Will our hypothesis die in our stead?: thoughts on 3 states of testimony
[Fig.1] Counterfactual convertibility of the past generated from the tacit state of testimony
Have you ever heard phrases like ‘we will never go back to yesterday’? It's one of the favorite slogans of people who want to make the world a better place. You might have said it by yourself. This slogan, which regards yesterday as something old and something to be overcome, and as if there exists a future to be pursued, is based on the evolutionary theory of history, the arrow of time, and the perspective of irreversibility. However, the problem is that yesterday is not something that can be dumped away like an old shoe, especially for those who have no choice but to continue living yesterday for some reason. There are people who live quasi-today, which is no different from yesterday. They are the people who testified about certain situations in the past but were ignored, instead of being the subject of active debate. The reasons for such disregard are as varied as the number of testimonies. Many of my memories have also entered the stage of oblivion, so I can recall only a few of them:
Any case in which the testimony is unlikely to be a lie. It is in contrast to the fact that the clearest perjury becomes the subject of an immediate and active debate despite (or by reason of) its sloppiness.
While giving testimony, accidentally(or on purpose) there was a noise louder than the voice of the testifier.
When the testifier is too young or otherwise mentally ill.
When the absurdity described in the testimonies is functioning as implicit rationality within the system.
The testified state of affairs is inconceivable, or there exists a reluctance about imagining it.
Hereby we can now even say that only testimonies that are interesting enough are luckily exposed to the subject of argument. This is quite weird considering that testimony is usually understood as a veridical act of truth. We usually believe we can increase the amount of social V-value(Veritistic Value) through the act of testimony, à la Alvin Goldman. But in most cases, testimony that is approved in common sense leads to a revision of the boundary of common sense, and that's all. Unlike judicial judgment, the estimation of common sense cannot be petitioned for, because common sense is the result of intersubjective rationality, not objective rationality. Changing common sense, which inevitably becomes deeply involved in the non-cognitive desires of the perceiver and the air of the scene where knowledge circulates, is in a sense much harder than changing the ruling.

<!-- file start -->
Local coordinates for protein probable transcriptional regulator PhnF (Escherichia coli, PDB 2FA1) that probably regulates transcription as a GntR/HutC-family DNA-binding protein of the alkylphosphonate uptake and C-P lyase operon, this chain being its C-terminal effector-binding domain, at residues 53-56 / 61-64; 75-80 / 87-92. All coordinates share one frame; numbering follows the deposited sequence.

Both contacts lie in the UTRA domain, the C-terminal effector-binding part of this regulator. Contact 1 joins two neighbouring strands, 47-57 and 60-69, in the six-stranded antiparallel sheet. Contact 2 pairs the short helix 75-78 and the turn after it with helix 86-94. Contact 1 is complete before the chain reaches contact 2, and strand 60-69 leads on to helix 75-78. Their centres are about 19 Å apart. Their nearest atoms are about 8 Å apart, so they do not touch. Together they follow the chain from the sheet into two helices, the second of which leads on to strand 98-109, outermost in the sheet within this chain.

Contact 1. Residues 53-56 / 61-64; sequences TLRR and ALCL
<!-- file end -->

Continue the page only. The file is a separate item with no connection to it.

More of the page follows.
When I say common sense, it stands for a broader sense of how the belief system works in a collective way. Figure 1 shows the structure by which changes in common sense (i.e. shifts in intersubjective points of agreement) challenge the judicial approval/disapproval taken of a testimony. This diagram shows two main ways that a system of collective beliefs called common sense can take to counteract the evidentialist approach of judging the authenticity of testimony through the presence or absence of explicit evidence. The first is based on the ‘probability’ or ‘likelihood’ of the event, and the second is based on the presence or absence of normative or psychological defeaters.